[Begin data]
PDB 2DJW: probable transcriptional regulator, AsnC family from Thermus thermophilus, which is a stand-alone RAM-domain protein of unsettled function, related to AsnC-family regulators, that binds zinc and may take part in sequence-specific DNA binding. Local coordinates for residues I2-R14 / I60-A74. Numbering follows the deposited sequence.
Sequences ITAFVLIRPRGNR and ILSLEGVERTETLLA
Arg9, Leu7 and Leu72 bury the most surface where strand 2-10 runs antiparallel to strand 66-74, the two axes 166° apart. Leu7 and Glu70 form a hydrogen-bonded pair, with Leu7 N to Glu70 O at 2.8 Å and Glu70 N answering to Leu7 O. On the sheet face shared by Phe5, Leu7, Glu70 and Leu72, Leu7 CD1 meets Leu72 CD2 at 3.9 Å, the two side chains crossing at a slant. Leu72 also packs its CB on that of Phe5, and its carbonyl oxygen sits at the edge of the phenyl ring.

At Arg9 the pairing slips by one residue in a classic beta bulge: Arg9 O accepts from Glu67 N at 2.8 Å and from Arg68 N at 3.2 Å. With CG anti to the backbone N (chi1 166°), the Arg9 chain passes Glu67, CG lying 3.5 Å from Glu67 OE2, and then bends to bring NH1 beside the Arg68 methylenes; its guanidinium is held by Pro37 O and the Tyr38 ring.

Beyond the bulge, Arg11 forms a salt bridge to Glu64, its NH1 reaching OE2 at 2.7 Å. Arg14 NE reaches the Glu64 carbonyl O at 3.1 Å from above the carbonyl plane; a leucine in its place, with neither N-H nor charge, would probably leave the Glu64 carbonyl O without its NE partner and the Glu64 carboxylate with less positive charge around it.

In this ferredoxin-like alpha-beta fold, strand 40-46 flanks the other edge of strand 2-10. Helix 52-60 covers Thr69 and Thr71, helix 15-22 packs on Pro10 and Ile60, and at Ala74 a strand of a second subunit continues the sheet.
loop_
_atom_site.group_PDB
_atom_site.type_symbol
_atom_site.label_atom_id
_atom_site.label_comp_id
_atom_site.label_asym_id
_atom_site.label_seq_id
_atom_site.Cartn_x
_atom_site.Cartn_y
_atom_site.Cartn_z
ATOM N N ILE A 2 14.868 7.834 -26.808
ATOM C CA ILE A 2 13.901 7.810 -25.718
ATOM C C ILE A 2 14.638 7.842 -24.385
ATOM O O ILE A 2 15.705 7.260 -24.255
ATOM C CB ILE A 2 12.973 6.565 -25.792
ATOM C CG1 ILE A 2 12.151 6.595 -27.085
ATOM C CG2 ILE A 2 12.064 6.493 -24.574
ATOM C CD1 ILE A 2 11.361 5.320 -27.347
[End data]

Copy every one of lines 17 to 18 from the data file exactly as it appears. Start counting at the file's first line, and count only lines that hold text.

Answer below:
ATOM N N ILE A 2 14.868 7.834 -26.808
ATOM C CA ILE A 2 13.901 7.810 -25.718